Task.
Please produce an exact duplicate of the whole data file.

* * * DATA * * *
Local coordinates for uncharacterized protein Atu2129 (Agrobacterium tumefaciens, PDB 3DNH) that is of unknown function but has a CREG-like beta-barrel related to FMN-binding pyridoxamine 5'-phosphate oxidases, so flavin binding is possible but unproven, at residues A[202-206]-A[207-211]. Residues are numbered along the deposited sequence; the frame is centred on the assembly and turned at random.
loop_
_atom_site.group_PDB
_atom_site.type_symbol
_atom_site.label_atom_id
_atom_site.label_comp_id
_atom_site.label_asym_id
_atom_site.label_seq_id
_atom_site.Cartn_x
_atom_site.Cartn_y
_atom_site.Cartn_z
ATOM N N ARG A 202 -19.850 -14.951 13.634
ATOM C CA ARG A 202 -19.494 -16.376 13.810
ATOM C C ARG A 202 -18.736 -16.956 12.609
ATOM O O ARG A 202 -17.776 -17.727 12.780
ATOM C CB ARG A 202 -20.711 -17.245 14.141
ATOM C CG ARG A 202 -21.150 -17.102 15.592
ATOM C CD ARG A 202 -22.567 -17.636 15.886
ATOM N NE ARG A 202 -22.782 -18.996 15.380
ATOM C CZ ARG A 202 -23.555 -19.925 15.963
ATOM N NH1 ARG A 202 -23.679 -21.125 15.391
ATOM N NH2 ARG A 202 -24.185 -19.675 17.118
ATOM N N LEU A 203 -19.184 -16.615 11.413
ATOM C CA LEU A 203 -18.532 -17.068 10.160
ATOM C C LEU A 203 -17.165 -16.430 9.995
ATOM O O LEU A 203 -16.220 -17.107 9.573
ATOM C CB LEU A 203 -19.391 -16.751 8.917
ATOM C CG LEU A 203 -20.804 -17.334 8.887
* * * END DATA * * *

Local coordinates for uncharacterized protein Atu2129 (Agrobacterium tumefaciens, PDB 3DNH) that is of unknown function but has a CREG-like beta-barrel related to FMN-binding pyridoxamine 5'-phosphate oxidases, so flavin binding is possible but unproven, at residues A[202-206]-A[207-211]. Residues are numbered along the deposited sequence; the frame is centred on the assembly and turned at random.
loop_
_atom_site.group_PDB
_atom_site.type_symbol
_atom_site.label_atom_id
_atom_site.label_comp_id
_atom_site.label_asym_id
_atom_site.label_seq_id
_atom_site.Cartn_x
_atom_site.Cartn_y
_atom_site.Cartn_z
ATOM N N ARG A 202 -19.850 -14.951 13.634
ATOM C CA ARG A 202 -19.494 -16.376 13.810
ATOM C C ARG A 202 -18.736 -16.956 12.609
ATOM O O ARG A 202 -17.776 -17.727 12.780
ATOM C CB ARG A 202 -20.711 -17.245 14.141
ATOM C CG ARG A 202 -21.150 -17.102 15.592
ATOM C CD ARG A 202 -22.567 -17.636 15.886
ATOM N NE ARG A 202 -22.782 -18.996 15.380
ATOM C CZ ARG A 202 -23.555 -19.925 15.963
ATOM N NH1 ARG A 202 -23.679 -21.125 15.391
ATOM N NH2 ARG A 202 -24.185 -19.675 17.118
ATOM N N LEU A 203 -19.184 -16.615 11.413
ATOM C CA LEU A 203 -18.532 -17.068 10.160
ATOM C C LEU A 203 -17.165 -16.430 9.995
ATOM O O LEU A 203 -16.220 -17.107 9.573
ATOM C CB LEU A 203 -19.391 -16.751 8.917
ATOM C CG LEU A 203 -20.804 -17.334 8.887